A dairy is a business enterprise established for the harvesting or processing or both of animal milk — mostly from cows or buffaloes , but also from goats , sheep , horses , or camels — for human consumption.
A dairy is typically located on a dedicated dairy farm or in a section of a multi-purpose farm mixed farm that is concerned with the harvesting of milk. Terminology differs between countries. For example, in the United States , an entire dairy farm is commonly called a "dairy". The building or farm area where milk is harvested from the cow is often called a "milking parlor" or "parlor".
Except in the case of smaller dairies, where cows are often put on pasture, and usually milked in "stanchion barns".
The farm area where milk is stored in bulk tanks is known as the farm's "milk house". In New Zealand , farm areas for milk harvesting are also called "milking parlours", and are historically known as "milking sheds". Parlour design has evolved from simple barns or sheds to large rotary structures in which the workflow throughput of cows is very efficiently handled.
In some countries, especially those with small numbers of animals being milked, the farm may perform the functions of a dairy plant, processing their own milk into salable dairy products , such as butter , cheese , or yogurt.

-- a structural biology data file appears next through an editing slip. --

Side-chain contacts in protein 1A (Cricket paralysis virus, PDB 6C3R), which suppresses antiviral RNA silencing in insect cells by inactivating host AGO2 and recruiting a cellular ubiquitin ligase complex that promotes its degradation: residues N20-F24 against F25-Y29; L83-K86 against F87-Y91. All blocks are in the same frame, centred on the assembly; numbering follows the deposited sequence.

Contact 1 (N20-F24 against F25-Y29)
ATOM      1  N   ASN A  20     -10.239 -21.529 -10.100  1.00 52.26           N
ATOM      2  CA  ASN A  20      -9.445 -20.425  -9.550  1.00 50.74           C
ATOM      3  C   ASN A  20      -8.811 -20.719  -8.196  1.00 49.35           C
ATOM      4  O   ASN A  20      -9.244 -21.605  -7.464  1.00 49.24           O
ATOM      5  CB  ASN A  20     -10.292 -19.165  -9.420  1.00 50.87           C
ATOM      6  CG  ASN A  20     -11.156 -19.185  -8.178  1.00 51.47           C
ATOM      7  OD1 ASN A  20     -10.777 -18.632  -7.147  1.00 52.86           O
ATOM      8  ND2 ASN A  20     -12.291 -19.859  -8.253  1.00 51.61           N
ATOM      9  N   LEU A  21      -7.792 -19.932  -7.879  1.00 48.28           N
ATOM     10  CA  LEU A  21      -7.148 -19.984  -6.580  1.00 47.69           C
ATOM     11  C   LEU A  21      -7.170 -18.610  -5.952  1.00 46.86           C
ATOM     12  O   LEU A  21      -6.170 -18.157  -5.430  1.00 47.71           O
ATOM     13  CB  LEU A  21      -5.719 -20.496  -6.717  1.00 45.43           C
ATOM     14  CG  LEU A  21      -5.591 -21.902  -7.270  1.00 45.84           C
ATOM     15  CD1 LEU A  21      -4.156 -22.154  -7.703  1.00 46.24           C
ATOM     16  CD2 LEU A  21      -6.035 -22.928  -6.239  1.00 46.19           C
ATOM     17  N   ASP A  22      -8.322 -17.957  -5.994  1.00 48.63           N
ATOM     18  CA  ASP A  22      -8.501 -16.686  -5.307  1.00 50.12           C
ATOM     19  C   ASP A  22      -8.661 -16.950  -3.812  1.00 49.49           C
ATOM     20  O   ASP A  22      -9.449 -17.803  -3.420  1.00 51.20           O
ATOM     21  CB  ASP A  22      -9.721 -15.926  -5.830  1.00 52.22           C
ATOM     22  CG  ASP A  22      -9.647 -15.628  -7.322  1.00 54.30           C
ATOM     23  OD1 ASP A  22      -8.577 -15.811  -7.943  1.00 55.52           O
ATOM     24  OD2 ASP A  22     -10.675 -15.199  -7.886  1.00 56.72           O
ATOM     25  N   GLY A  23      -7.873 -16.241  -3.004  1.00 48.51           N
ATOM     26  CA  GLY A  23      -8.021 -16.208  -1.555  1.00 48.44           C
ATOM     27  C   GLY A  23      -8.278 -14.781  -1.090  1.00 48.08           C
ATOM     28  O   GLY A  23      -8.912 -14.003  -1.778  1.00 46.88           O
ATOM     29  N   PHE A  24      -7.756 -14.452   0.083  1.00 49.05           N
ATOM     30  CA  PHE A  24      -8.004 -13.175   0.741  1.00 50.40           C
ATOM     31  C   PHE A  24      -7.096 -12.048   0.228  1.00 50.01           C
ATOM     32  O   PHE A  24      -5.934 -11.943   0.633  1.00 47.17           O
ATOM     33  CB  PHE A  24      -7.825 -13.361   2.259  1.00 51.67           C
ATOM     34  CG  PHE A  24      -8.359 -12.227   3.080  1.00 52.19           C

This on-site processing is a traditional method of producing specialist milk products, common in Europe. In the United States a dairy can also be a place that processes, distributes and sells dairy products , or a room, building or establishment where milk is stored and processed into milk products, such as butter or cheese.
In New Zealand English the singular use of the word dairy almost exclusively refers to a corner shop , or superette.
This usage is historical as such shops were a common place for the public to buy milk products. As an attributive, the word dairy refers to milk-based products, derivatives and processes, and the animals and workers involved in their production: for example dairy cattle , dairy goat.
A dairy farm produces milk and a dairy factory processes it into a variety of dairy products.